Zia’s research on Kashmir focuses on gender and military occupation. In Resisting Disappearance, she writes about how an estimated 10,000 Kashmiri men have been “disappeared” by Indian government forces since 1989, and how their widows and “half-widows” (wives of men who’ve been “disappeared” and not declared dead) have created a “spectacle of mourning” as acts of resistance. They are activists in the Association of the Parents of the Disappeared Persons (APDP), and Zia has spent more than a decade chronicling their efforts to keep attention focused on their lost family members.
Zia has traveled to Kashmir annually for fieldwork. When questioned by the government agencies about her work, she found that because her work involved talking with women, her research seemed unthreatening.
“They’d ask, ‘So why are you working with the APDP?’ I’d say, ‘I’m studying the women and seeing how we can empower them,’ so they thought ‘this is about women’s issues and nothing political.’”
Placing her study in the context of women seemed to help downplay her study’s political impact, yet it didn’t keep Zia from facing the brunt of state surveillance. In recent years, as her work garnered increased attention and she emerged as a voice in Critical Kashmir Studies, she has come into crosshairs of pro-India forces.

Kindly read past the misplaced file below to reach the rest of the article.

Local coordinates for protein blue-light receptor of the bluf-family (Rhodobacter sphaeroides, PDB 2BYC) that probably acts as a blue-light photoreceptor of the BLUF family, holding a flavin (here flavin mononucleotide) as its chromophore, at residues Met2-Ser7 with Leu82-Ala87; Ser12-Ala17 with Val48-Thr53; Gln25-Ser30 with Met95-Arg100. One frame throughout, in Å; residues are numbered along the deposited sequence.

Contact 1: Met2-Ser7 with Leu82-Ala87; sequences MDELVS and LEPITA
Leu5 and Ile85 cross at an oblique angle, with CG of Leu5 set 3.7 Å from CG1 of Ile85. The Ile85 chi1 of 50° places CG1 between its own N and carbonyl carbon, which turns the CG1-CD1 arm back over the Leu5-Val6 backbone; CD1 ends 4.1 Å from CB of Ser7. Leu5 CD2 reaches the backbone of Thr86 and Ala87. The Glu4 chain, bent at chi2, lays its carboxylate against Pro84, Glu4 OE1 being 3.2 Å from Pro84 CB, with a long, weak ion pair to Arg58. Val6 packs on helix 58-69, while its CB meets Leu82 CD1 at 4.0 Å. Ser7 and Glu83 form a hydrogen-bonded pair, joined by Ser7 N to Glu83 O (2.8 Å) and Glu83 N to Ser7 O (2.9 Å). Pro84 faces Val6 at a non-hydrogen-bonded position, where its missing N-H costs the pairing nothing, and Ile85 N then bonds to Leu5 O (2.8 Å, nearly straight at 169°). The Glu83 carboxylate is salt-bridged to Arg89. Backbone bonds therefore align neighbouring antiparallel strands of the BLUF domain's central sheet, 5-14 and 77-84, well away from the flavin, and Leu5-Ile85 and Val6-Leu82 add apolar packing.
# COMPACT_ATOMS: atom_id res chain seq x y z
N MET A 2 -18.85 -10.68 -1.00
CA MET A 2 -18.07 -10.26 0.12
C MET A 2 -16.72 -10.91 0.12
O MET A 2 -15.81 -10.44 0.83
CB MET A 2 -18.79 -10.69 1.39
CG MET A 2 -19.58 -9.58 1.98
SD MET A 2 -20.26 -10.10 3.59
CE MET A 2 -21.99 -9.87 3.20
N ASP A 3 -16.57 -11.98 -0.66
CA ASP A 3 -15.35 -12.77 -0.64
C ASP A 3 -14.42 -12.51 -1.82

The APDP group itself has had a fair share of threat, coercion and surveillance from the government. Since it started in 1994, APDP activists have emerged as formidable human rights defenders. In 2017 the co-founder of the movement, Parveena Ahangar, whose 17-year-old son was forcibly taken by the Indian government forces and then disappeared in custody, won the 2017 Rafto Human Rights Defender prize.
For UNC students, Zia’s research brings home the realities about postcoloniality, gendered struggles, third world feminisms, militarization, modes of resistance and agency.
“Initially the APDP was just a gathering of women, some holding placards, and mourning, they would sing wedding songs in bereavement of people who were never wed because they’re ‘disappeared’ in the prime of their youth,” Zia explains. “So, a mom would imagine a son getting married, and then she would start a wedding song, and then everyone would join in.”